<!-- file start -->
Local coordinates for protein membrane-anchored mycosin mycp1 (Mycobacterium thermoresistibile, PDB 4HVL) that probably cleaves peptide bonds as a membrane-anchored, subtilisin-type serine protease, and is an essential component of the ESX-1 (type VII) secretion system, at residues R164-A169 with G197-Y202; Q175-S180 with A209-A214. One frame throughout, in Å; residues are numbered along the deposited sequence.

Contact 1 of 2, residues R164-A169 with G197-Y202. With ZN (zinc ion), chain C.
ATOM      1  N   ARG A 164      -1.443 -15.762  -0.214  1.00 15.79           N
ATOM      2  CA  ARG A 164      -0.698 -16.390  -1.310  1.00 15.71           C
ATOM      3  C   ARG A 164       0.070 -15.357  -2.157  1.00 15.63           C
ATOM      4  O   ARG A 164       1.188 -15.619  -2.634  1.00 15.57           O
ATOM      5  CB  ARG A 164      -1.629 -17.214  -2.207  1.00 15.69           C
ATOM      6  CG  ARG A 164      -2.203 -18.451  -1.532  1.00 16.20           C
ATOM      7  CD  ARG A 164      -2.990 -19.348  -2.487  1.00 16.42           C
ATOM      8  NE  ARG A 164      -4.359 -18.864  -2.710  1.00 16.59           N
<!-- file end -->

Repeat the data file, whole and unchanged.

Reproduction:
Local coordinates for protein membrane-anchored mycosin mycp1 (Mycobacterium thermoresistibile, PDB 4HVL) that probably cleaves peptide bonds as a membrane-anchored, subtilisin-type serine protease, and is an essential component of the ESX-1 (type VII) secretion system, at residues R164-A169 with G197-Y202; Q175-S180 with A209-A214. One frame throughout, in Å; residues are numbered along the deposited sequence.

Contact 1 of 2, residues R164-A169 with G197-Y202. With ZN (zinc ion), chain C.
ATOM      1  N   ARG A 164      -1.443 -15.762  -0.214  1.00 15.79           N
ATOM      2  CA  ARG A 164      -0.698 -16.390  -1.310  1.00 15.71           C
ATOM      3  C   ARG A 164       0.070 -15.357  -2.157  1.00 15.63           C
ATOM      4  O   ARG A 164       1.188 -15.619  -2.634  1.00 15.57           O
ATOM      5  CB  ARG A 164      -1.629 -17.214  -2.207  1.00 15.69           C
ATOM      6  CG  ARG A 164      -2.203 -18.451  -1.532  1.00 16.20           C
ATOM      7  CD  ARG A 164      -2.990 -19.348  -2.487  1.00 16.42           C
ATOM      8  NE  ARG A 164      -4.359 -18.864  -2.710  1.00 16.59           N